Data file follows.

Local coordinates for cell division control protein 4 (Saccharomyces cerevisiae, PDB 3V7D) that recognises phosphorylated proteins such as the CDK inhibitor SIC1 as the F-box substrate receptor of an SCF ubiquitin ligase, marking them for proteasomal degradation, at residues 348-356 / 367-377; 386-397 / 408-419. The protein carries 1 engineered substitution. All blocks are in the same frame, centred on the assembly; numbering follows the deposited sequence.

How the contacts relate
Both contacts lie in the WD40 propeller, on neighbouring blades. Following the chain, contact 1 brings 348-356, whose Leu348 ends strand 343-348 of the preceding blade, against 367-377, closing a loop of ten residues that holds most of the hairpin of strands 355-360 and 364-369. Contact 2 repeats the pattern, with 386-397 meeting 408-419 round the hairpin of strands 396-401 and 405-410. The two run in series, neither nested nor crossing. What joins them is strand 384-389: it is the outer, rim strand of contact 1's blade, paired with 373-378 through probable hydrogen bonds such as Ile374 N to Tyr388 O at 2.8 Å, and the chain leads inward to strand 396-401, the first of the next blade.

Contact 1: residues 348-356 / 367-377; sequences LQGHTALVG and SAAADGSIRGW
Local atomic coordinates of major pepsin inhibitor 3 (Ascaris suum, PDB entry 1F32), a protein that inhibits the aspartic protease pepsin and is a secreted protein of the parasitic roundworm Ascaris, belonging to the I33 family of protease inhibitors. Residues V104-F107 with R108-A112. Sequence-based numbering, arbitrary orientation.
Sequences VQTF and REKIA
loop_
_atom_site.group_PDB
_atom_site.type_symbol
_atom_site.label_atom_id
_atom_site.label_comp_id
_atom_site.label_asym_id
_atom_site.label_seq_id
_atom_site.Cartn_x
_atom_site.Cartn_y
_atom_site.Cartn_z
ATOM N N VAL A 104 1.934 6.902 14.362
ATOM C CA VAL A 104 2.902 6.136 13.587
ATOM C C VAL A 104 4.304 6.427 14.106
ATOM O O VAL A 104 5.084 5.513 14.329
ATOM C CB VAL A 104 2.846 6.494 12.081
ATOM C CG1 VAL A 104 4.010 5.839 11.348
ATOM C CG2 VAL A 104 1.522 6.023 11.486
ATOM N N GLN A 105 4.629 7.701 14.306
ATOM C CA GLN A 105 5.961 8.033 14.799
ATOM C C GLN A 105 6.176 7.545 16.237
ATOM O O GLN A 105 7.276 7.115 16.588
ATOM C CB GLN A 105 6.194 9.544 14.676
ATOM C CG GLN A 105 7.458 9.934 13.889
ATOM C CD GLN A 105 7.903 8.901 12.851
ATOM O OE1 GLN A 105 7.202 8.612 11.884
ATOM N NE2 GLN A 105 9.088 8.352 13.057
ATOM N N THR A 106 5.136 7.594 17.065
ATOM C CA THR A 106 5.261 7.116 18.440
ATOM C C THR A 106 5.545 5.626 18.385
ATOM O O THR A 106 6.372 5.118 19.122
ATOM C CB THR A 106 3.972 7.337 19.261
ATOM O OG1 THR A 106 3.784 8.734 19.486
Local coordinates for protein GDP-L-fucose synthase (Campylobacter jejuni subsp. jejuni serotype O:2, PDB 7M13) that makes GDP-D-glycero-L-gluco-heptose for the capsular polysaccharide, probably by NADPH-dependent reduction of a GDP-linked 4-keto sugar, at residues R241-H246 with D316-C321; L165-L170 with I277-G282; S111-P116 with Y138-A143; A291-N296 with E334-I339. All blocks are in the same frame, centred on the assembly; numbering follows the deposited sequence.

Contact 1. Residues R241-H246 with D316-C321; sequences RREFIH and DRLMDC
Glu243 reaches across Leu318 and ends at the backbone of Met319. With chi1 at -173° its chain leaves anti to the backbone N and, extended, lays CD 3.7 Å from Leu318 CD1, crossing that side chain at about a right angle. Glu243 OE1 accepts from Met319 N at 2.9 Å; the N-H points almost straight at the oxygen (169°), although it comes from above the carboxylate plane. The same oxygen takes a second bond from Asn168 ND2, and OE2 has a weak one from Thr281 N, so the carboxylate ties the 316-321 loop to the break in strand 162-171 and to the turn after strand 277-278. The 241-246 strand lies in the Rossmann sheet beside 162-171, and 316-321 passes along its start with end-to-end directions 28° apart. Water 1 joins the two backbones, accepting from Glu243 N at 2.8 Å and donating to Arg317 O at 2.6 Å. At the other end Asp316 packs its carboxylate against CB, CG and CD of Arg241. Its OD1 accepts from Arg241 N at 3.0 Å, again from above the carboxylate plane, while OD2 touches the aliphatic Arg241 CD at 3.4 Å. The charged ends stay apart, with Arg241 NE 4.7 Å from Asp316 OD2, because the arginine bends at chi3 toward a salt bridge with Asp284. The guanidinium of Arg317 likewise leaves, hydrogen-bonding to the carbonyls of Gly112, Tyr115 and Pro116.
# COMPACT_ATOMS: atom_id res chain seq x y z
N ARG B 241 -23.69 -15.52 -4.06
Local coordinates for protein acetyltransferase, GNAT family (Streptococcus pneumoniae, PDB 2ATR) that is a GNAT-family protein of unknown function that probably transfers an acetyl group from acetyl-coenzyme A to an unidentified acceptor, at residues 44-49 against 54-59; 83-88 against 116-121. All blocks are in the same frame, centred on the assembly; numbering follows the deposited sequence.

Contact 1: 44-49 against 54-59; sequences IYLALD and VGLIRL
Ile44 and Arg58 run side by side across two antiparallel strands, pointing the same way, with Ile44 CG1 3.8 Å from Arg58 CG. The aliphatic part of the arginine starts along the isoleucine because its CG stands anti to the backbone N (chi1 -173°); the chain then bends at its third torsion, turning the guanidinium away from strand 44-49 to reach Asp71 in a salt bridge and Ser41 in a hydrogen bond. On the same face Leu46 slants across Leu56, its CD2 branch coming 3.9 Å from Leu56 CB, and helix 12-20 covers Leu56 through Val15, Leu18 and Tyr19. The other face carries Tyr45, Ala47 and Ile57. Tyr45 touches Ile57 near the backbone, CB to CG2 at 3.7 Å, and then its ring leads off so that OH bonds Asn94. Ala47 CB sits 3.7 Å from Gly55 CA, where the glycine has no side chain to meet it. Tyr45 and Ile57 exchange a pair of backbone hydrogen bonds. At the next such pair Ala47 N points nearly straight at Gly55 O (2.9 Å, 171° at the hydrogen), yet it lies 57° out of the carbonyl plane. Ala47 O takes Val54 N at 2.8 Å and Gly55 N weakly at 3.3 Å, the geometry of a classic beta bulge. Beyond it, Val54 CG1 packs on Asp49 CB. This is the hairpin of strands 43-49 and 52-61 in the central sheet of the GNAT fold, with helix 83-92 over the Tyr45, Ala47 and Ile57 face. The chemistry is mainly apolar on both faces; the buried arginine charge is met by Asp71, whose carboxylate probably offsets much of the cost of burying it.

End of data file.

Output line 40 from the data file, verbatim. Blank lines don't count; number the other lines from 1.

Contact 1. Residues R241-H246 with D316-C321; sequences RREFIH and DRLMDC